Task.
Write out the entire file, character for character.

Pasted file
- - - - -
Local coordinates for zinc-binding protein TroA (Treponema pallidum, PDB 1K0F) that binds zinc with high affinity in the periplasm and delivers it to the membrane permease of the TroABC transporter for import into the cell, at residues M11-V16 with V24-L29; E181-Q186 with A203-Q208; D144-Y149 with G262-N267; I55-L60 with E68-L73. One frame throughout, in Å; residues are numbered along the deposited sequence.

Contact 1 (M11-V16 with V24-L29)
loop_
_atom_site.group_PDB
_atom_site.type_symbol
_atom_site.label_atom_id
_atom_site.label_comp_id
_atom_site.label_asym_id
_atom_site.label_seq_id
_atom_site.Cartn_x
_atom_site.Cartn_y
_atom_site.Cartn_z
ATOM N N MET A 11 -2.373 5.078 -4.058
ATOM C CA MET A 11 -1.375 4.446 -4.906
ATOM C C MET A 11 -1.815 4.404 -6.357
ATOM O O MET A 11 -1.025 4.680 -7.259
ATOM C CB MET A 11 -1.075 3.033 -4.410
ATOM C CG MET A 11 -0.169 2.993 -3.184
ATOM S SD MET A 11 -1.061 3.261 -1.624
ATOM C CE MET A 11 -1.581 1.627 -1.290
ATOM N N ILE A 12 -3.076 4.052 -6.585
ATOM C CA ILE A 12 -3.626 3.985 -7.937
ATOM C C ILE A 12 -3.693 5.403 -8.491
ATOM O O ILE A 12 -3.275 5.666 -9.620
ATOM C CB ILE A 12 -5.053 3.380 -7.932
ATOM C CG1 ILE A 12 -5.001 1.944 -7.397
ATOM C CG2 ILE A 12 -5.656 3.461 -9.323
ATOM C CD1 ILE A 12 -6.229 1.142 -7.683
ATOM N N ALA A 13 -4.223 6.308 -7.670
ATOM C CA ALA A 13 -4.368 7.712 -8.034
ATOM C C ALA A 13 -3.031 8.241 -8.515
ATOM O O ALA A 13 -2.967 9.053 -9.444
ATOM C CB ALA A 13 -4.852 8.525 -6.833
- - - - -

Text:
Local coordinates for zinc-binding protein TroA (Treponema pallidum, PDB 1K0F) that binds zinc with high affinity in the periplasm and delivers it to the membrane permease of the TroABC transporter for import into the cell, at residues M11-V16 with V24-L29; E181-Q186 with A203-Q208; D144-Y149 with G262-N267; I55-L60 with E68-L73. One frame throughout, in Å; residues are numbered along the deposited sequence.

Contact 1 (M11-V16 with V24-L29)
loop_
_atom_site.group_PDB
_atom_site.type_symbol
_atom_site.label_atom_id
_atom_site.label_comp_id
_atom_site.label_asym_id
_atom_site.label_seq_id
_atom_site.Cartn_x
_atom_site.Cartn_y
_atom_site.Cartn_z
ATOM N N MET A 11 -2.373 5.078 -4.058
ATOM C CA MET A 11 -1.375 4.446 -4.906
ATOM C C MET A 11 -1.815 4.404 -6.357
ATOM O O MET A 11 -1.025 4.680 -7.259
ATOM C CB MET A 11 -1.075 3.033 -4.410
ATOM C CG MET A 11 -0.169 2.993 -3.184
ATOM S SD MET A 11 -1.061 3.261 -1.624
ATOM C CE MET A 11 -1.581 1.627 -1.290
ATOM N N ILE A 12 -3.076 4.052 -6.585
ATOM C CA ILE A 12 -3.626 3.985 -7.937
ATOM C C ILE A 12 -3.693 5.403 -8.491
ATOM O O ILE A 12 -3.275 5.666 -9.620
ATOM C CB ILE A 12 -5.053 3.380 -7.932
ATOM C CG1 ILE A 12 -5.001 1.944 -7.397
ATOM C CG2 ILE A 12 -5.656 3.461 -9.323
ATOM C CD1 ILE A 12 -6.229 1.142 -7.683
ATOM N N ALA A 13 -4.223 6.308 -7.670
ATOM C CA ALA A 13 -4.368 7.712 -8.034
ATOM C C ALA A 13 -3.031 8.241 -8.515
ATOM O O ALA A 13 -2.967 9.053 -9.444
ATOM C CB ALA A 13 -4.852 8.525 -6.833